If extrication is required, patients should not be transported on a rigid extrication (spinal) board,[14] as this can cause pressure injuries, and false positives on later examination of the back.[15][16][17] Cervical collars do not adequately protect the neck,[18] raise intracranial pressure,[19][20] impedes airway management[21] and cause pressure ulcers,[22][23][24] and their routine use is not advised in the developed world,[25][26] and if used they should be loosened at the earliest opportunity.[27]

Extrication tools and equipment[edit]

U.S. Air Force Civil Engineer Squadron firefighter, holding a spreader, a hydraulic vehicle extrication tool designed to free crash victims from automobile wreckage and other rescues from small spaces.

Rescue personnel may use a number of powered rescue tools to extricate victims. There are three main types of powered rescue tools including:

  • Hydraulic rescue tools – Rescue tools powered by a hydraulic pump. The pump may be powered by hand, an electric motor or a gasoline engine. They may be portable or mounted to a vehicle. There are 4 basic types of hydraulic rescue tools:
    • Spreaders,
    • Shears (Often referred to as the Jaws of Life),
    • Combination spreader/shears,
    • Extrication extension rams.[28]
  • Pneumatic rescue tools – Rescue tools that are powered by pressurized air. The pressurized air is sourced from SCBA cylinders, vehicle mounted cascade systems or air compressors. Saws, Air bags, air shores and air chisels are examples of pneumatically powered rescue tools.[28]
  • Electric rescue tools – Rescue tools that are powered by electrical power. Powered through power cords linked to electricity generators and through batteries. Reciprocating saws, spreaders, shears, extension rams, and spreader/shears can all be electrically powered.[28]

Stabilization tools include:

  • Hydraulic and nonhydraulic jacks – Designed to lift the vehicle.
  • Buttress Tension System – A buttress tension system is used to stabilize a vehicle resting on its side or top. It may consist of a minimum of three 4 x 4 inch posts wedged between the vehicle and the ground, or it may be a system composed of metal rods and straps. The exact placement varies by the condition and weight of the vehicle as well as what the vehicle is resting on.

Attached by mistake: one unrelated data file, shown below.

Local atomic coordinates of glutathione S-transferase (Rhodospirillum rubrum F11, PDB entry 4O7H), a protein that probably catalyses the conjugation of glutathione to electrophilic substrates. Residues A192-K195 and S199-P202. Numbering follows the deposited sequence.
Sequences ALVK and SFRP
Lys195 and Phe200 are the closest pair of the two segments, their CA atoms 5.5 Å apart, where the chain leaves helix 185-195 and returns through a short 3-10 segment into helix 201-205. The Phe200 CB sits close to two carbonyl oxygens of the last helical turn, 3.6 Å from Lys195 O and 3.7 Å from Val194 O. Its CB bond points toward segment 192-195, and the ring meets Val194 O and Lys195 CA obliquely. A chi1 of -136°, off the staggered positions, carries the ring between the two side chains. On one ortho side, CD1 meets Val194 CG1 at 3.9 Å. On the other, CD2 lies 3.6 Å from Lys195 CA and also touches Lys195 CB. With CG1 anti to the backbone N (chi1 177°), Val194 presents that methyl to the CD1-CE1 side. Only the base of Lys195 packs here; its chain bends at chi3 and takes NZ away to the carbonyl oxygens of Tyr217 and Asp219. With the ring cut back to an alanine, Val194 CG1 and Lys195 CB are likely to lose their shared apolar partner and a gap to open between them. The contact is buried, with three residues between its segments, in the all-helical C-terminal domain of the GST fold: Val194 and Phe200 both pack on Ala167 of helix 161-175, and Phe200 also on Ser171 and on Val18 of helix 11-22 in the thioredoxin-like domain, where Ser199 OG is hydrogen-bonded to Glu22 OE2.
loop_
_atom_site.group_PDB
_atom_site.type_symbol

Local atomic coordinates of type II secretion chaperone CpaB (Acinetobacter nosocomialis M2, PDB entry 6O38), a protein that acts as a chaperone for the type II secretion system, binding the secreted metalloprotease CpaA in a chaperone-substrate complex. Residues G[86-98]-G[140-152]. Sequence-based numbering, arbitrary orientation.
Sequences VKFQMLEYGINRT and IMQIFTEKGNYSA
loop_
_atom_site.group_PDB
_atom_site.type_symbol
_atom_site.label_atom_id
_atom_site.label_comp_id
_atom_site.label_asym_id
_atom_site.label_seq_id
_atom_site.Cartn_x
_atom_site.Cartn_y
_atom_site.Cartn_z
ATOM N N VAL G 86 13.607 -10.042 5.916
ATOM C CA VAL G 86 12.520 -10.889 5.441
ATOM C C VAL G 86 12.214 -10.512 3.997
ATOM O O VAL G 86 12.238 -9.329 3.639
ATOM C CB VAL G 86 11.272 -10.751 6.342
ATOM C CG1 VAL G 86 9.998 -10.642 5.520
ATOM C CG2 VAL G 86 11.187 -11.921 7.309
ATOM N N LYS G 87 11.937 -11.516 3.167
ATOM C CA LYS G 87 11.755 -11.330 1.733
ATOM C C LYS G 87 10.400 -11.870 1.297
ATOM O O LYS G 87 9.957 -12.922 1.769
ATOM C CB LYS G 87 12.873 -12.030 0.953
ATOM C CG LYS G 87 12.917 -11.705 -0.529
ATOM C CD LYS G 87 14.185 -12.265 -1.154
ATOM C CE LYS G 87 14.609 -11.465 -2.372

• Wheel chock – Wheel chocks are used to stabilize vehicles resting on their wheels. They are commonly constructed of aluminum, hard rubber, wood, or urethane plastic.[citation needed]
  • Cribbing – Cribbing consist of wood or plastic blocks that are made in a variety of shapes and sizes.[29]
  • Pneumatic lifting bag – Pneumatic lifting bags are air-pressurized devices that lift objects. They come in three basic types: high-pressure, medium-pressure and low-pressure. They are usually made with a rubber exterior reinforced with steel wire or Kevlar. When deflated they are about one inch thick.[citation needed]
  • Winches – Winches are usually vehicle mounted. They are used in conjunction with chains or cables.[30]

Other equipment that can be used during a vehicle extrication include but are not limited to:

  • Gasoline rotary saw – A well-maintained gasoline rotary saw can be fitted with various blades: carbide toothed blades, abrasive blades, and diamond blades are among the common blade choices for rescue operations.[29]
  • Reciprocating saw – This is a versatile tool, the blades for reciprocating saws have undergone recent changes in composition. High-end carbide-tipped blades have had proven results in the fire service and can cut boron.[29]
  • Angle grinders[29]
  • Impact wrench/air ratchet – when paired with the right sockets, will speed up disassembly tasks. Air chisels are also ideal for rescue work. Depending on the tool size, capabilities may range from sheet metal to plate steel. Larger style air chisels are also effective on concrete.[29]
  • Oxy-fuel cutting torches may be oxygen gasoline, oxygen, acetylene, or exothermic type torches. Space limitations on the rig often determine the size of the cylinders and, therefore, the torch capabilities.[29]
  • Tempered and laminated glass removal tools – Tools designed specifically for glass removal are more appropriate than traditional forcible-entry tools. They create less shock to the vehicle and limit patient compartment intrusion.[31]
  • Pliers, adjustable wrenches, screwdrivers, etc. – Tools such as these can be used to disconnect the 12-volt battery system; remove interior trim at all push, pull and cut locations; disassemble vehicle components, etc.[31]
  • Wire cutters and seatbelt cutters – Almost any disentanglement tactic requires wires and/or seatbelts to be severed for the complete removal of components. Having easy, quick tools readily available makes quick work of these tedious tasks.[31]